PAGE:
It combines fuji apples, starfruits, Medan oranges, and two tablespoons of honey for a bit of additional sweetness.
It looks like thicker, bubblier orange juice and has a sweetly tart flavor that’s hard not to love.
It’s simple to make and tastes delicious. If you like juice, give it a try!
2. Starfruit Mango Smoothie
As long as you remember to freeze your mango and strawberries ahead of time, this lovely orange smoothie takes only 5 minutes to whip up.
It’s smooth, creamy, cold, and delicious, and the taste is so sweet and candy-like that you’ll swear it couldn’t possibly be good for you.
Actually, though, everything in it is healthy, and there are no added sugars.
All you’ll need to make it is starfruit, mango, strawberries, water, and freshly squeezed lemon juice.
It will, of course, have some sugar and carbs from all the fruit, but it’s natural sugar.
The smoothie is also packed with antioxidants, vitamin C, fiber, copper, and potassium.
3. Starfruit (Carambola) Upside-Down Cake
This recipe takes the traditional pineapple upside-down cake recipe and substitutes starfruit instead.
It also calls for passion fruit juice, which makes it moist, tender, and sweet.
The basic process for making the cake is the same; simply use your sliced starfruit in place of the pineapples.
Between the starfruit and the passion fruit, the cake has an exotic, tartly sweet taste that everyone I know adores.
Additionally, the naturally star-like shape of the starfruit looks gorgeous on top of the cake once it’s done.
4. Starfruit Dessert
In terms of desserts, it doesn’t get much simpler, healthier, prettier, or more colorful than this dessert featuring sliced kiwis and starfruit, whole raspberries, and a generous Reddi-whip swirl.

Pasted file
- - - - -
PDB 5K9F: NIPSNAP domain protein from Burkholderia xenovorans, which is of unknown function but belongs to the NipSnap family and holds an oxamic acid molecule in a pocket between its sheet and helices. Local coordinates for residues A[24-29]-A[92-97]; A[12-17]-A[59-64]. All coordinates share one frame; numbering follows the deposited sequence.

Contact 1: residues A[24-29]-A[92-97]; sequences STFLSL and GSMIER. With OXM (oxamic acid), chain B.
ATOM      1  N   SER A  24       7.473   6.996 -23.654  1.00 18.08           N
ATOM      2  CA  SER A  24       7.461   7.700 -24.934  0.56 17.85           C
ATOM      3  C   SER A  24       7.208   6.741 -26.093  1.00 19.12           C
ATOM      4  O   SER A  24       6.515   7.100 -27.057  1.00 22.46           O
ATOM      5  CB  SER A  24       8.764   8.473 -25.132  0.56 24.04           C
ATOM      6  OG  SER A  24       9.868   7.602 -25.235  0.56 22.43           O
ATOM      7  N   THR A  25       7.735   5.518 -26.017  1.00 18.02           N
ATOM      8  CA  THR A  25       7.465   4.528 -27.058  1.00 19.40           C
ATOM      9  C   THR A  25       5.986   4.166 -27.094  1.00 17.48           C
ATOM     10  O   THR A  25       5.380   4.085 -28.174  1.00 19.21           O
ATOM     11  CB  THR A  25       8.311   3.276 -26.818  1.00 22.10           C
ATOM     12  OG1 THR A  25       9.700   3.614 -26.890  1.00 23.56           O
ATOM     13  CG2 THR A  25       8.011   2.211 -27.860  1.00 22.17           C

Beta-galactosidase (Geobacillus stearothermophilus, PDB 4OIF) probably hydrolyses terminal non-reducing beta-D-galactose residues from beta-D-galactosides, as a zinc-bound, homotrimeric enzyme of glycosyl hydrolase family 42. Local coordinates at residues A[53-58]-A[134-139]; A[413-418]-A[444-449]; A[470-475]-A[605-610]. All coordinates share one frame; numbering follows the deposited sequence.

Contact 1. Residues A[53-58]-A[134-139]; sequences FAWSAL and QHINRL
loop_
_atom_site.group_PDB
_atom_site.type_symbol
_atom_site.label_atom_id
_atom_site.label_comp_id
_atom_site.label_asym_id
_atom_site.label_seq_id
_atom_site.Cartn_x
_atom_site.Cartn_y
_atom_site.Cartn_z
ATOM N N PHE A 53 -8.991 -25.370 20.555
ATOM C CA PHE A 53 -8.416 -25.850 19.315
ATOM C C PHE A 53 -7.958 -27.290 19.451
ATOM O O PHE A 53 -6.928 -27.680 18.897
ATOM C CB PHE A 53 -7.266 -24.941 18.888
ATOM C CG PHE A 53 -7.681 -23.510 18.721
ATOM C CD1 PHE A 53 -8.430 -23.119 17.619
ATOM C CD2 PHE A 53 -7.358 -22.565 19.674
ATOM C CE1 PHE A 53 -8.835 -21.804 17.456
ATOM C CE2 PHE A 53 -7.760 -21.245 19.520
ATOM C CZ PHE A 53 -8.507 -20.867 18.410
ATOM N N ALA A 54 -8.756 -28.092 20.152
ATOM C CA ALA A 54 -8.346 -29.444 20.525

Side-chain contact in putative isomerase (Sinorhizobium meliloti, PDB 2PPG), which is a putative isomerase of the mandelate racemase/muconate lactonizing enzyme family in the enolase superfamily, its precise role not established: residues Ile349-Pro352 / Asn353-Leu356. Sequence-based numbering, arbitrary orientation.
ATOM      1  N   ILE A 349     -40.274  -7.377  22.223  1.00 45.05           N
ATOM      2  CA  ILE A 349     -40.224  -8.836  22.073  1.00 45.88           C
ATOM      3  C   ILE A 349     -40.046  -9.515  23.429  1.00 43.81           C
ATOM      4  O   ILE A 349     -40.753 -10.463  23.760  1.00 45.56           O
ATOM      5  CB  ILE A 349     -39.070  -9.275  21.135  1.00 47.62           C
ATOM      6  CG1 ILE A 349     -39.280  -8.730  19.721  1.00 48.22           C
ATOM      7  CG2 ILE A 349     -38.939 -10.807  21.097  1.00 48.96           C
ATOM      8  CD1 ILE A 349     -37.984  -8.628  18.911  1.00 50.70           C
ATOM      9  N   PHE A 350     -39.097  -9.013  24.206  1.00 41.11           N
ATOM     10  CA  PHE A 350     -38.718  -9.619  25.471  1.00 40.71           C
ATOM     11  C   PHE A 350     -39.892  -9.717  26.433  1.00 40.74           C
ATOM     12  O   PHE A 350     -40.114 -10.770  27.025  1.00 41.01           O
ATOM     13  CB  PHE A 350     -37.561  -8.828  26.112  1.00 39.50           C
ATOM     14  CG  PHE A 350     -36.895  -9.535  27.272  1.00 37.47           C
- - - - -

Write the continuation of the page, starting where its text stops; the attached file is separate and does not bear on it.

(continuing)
If you can slice fruit and add it to a plate with whipped cream, you’ll have this dessert under control!
It’s sweet, tart, and fruity. Plus, whipped cream is always tasty!
5. Starfruit Popsicle
Fruit popsicles are a favorite of mine in the summertime because they’re refreshing, tasty, and unbelievably easy to make.
Starfruit popsicles are no exception.
With nothing more than water, sugar, and starfruit, you can have these popsicles ready for the freezer in 15 minutes or less.
Let them freeze overnight, and you’ll have a tart and tangy treat that everyone, adults and kids alike, will enjoy.
6. Tropical Fruit Salad
If you’re looking for a light, sweet dessert that’s all-natural and not that bad for you, tropical fruit salad is just the thing.
Simply combine pineapples, mango, kiwi, seedless grapes, starfruit, and flaked coconut in a bowl and let them chill for half an hour.